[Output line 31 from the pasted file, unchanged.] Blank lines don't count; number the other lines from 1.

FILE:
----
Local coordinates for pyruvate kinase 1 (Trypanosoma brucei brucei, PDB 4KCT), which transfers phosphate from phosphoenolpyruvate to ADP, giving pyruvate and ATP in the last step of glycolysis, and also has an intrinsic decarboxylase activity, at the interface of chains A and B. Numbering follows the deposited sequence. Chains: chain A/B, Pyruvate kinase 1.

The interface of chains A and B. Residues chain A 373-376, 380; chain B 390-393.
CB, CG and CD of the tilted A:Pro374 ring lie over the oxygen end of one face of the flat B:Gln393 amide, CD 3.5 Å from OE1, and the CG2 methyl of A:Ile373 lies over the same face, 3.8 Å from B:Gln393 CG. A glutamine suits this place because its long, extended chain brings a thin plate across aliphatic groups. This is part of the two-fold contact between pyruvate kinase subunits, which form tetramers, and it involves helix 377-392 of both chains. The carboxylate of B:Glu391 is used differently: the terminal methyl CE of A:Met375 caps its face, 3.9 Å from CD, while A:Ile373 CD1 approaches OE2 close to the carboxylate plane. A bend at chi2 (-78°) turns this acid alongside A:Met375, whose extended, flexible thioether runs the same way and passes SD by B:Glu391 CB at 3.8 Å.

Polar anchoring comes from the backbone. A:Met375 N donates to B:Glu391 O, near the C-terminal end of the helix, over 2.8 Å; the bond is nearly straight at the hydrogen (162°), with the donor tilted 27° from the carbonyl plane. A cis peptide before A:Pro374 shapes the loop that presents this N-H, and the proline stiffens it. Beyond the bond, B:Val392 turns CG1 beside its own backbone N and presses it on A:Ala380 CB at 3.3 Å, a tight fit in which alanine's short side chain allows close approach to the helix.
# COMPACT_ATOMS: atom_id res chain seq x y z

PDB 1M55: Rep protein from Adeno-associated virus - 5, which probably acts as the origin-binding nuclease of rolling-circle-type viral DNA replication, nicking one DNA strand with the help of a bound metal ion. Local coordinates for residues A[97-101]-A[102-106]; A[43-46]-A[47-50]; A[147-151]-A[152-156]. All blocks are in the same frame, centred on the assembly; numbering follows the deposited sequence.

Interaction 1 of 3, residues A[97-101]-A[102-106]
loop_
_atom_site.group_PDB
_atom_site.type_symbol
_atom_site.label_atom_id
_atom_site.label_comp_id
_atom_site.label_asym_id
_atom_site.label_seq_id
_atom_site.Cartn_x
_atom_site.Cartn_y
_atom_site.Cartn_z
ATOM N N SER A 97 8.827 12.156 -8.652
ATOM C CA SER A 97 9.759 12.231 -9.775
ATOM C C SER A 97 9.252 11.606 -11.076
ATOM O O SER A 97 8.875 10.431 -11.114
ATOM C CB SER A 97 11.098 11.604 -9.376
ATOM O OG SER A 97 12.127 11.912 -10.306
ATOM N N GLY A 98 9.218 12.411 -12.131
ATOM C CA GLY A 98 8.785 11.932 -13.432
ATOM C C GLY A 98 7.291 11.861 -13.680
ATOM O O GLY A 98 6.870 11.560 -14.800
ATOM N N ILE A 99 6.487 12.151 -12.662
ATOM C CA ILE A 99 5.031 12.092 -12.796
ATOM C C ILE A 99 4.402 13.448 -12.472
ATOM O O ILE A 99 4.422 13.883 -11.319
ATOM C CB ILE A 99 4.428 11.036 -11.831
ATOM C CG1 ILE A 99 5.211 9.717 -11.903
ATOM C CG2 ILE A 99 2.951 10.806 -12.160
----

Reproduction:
ATOM O O ILE A 99 4.422 13.883 -11.319